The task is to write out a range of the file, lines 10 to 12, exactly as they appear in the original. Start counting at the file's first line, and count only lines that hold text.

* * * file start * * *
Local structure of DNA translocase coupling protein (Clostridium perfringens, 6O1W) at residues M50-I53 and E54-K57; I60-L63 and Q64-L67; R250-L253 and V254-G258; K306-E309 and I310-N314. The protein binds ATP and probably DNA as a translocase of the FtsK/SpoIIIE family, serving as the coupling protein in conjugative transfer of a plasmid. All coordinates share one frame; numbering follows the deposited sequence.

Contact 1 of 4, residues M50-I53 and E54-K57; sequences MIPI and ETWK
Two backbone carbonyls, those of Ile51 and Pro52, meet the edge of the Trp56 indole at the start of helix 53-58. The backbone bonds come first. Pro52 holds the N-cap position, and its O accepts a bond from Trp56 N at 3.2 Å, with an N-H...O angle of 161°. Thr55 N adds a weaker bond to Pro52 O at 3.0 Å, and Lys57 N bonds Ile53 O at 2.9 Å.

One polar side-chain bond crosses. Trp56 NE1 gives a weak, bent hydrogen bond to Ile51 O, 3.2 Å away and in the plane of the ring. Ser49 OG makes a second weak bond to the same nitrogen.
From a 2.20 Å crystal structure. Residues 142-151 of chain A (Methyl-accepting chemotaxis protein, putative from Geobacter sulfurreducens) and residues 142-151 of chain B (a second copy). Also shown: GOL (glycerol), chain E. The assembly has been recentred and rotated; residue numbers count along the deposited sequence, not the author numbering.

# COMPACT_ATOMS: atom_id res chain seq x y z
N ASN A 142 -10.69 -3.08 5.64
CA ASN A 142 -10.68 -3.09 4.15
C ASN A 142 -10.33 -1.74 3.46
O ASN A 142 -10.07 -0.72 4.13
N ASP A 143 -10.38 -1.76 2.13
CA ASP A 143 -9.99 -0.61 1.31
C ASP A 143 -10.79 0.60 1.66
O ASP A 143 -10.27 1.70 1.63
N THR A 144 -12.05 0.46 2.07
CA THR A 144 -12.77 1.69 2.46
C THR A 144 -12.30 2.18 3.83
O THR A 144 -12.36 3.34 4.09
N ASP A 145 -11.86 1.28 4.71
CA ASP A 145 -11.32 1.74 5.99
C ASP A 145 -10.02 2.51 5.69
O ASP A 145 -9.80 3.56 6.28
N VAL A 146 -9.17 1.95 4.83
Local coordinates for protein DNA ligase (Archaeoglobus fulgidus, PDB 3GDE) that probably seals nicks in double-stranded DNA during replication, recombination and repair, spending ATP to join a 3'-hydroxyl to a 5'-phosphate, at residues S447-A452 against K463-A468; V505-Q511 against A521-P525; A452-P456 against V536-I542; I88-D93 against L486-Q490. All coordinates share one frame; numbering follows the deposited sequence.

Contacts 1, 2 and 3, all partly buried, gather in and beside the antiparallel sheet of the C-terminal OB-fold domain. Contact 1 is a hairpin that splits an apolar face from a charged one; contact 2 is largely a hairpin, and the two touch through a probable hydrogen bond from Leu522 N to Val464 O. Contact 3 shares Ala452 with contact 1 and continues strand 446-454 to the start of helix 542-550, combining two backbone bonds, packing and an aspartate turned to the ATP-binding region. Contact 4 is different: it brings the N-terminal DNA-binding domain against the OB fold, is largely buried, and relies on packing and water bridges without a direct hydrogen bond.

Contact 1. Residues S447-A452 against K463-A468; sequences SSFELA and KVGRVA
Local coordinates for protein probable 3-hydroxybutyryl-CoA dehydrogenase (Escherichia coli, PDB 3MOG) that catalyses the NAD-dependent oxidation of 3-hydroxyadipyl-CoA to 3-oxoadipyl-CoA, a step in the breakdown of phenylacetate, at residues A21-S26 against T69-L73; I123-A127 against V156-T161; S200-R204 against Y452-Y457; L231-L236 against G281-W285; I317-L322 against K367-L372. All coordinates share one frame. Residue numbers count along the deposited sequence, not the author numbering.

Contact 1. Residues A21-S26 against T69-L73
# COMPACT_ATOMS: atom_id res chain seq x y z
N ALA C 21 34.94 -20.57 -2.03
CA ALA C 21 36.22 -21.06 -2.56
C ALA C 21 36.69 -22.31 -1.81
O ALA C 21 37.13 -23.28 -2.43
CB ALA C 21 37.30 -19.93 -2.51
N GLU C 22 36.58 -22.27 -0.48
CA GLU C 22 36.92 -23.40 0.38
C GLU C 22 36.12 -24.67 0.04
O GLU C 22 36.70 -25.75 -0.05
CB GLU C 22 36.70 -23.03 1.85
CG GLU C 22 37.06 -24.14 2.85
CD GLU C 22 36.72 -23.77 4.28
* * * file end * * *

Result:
O ASN A 142 -10.07 -0.72 4.13
N ASP A 143 -10.38 -1.76 2.13
CA ASP A 143 -9.99 -0.61 1.31